Thursday, January 26, 2006

It's about power

There's an ongoing kerfuffle about nuclear power plants here in Ontario, refitting old ones and building new ones. There is an unhappy history of capital cost overruns and dubious reliability of the ones that get built, not to mention that it is de facto corporate welfare for AECL - and last week's West Wing won't help either.

Windfarms are starting to happen but not at the rate of the anti-nuke crowd's paragon, Germany. There is also conservation, where some folk say if only we used less power we'd be fine. The name of the last update to the building code which imposes optional standards for energy efficiency is R-2000 which gives you an idea of how old the standard one is. Premier McGuinty's promise of shutting all coal fired plants will place massive stress on a grid which doesn't have enough power as it is, and residents groups are successfully opposing new gas plants in Mississauga and the portlands of Toronto.

As supply is falling with the ending of coal plants and the delay of their replacements, demand is rising not merely because of lack of conservation. Ontario grew by over 656,000 people between 1996-2001, a rise over 1.2 percent per year, and a similar increase is likely to be shown in the 2006 census in May. Add to that the increasing density of iPods, cellphones, blackberrys and so on means that while the devices are more efficient, there are more of them so at best we're treading water and a significant reduction in usage per person is unlikely. Gas fired stations are more efficient but not immune to opposition, emit CO2 (if less than coal) and the price of gas is not being helped by reduction in production to enhance oil well pressure and opposition to sour gas extraction.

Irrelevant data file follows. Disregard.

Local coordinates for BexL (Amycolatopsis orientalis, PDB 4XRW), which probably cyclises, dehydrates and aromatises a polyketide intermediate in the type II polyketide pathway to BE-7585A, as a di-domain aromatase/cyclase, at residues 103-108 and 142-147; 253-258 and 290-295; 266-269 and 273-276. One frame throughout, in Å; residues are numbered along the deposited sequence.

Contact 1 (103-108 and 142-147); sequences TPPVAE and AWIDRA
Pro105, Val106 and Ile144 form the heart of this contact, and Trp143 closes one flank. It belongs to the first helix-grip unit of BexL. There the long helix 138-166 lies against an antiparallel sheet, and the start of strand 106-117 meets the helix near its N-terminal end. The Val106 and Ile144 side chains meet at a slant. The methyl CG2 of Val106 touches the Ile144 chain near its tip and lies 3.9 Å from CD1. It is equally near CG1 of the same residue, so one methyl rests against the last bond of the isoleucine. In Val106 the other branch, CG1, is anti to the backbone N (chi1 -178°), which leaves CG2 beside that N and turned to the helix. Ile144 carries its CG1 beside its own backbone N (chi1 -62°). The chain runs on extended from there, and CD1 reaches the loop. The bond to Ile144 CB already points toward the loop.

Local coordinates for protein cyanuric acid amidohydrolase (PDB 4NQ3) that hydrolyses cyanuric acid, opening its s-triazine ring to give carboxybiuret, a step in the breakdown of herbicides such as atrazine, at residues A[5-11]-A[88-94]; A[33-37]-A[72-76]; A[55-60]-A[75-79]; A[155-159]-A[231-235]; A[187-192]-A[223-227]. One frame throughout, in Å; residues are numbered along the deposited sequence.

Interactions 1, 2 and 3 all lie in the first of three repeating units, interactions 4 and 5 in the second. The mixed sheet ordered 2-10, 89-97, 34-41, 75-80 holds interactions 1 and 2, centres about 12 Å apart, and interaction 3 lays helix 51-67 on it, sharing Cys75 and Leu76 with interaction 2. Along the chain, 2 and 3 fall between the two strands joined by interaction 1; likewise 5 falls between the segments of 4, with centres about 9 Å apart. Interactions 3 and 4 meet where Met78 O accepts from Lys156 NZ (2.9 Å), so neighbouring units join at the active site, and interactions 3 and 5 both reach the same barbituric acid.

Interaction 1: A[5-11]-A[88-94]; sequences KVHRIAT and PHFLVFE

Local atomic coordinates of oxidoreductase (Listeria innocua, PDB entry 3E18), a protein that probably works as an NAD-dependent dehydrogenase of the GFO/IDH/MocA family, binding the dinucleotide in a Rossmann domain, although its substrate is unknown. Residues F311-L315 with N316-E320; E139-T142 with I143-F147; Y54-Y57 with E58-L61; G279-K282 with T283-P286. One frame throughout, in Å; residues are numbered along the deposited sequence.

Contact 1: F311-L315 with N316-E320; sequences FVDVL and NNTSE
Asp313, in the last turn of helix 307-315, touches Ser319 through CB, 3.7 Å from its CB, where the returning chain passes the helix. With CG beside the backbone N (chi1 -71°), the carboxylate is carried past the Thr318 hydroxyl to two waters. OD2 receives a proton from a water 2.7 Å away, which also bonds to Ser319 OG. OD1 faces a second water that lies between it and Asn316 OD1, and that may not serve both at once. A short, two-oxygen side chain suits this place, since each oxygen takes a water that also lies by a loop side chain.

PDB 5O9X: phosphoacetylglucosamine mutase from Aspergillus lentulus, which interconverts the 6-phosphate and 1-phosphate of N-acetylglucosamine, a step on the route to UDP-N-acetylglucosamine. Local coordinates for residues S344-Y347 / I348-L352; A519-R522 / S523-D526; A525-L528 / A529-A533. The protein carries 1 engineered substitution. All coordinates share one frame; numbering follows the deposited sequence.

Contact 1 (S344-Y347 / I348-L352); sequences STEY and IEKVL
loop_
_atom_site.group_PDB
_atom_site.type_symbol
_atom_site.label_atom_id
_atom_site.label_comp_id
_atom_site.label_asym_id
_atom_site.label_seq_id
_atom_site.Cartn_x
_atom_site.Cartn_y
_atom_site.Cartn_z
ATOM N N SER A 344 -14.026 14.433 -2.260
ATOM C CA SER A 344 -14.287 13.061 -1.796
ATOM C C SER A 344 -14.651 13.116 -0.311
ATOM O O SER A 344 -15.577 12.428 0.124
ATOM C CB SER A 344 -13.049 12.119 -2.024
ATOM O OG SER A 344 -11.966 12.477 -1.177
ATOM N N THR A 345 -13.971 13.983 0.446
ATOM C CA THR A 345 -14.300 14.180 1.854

The Green Party of Canada got a lot of stick for its internal politics at this election but also has a lot of enemies in the green movement worldwide, not just because its leader used to be a Tory, but because unlike many of their counterparts they use eco-capitalist tax policy rather than regulation as the primary driver of getting people to go green - in that the most harmful activities to the environment would attract penal "Bads and Services Tax", low impact activities would hardly be taxed if at all. While it may not be the most "ideologically pure" method it strikes me as the one most likely to work, just as higher oil prices have driven the auto industry into taking hybrid engines and biodiesel seriously.
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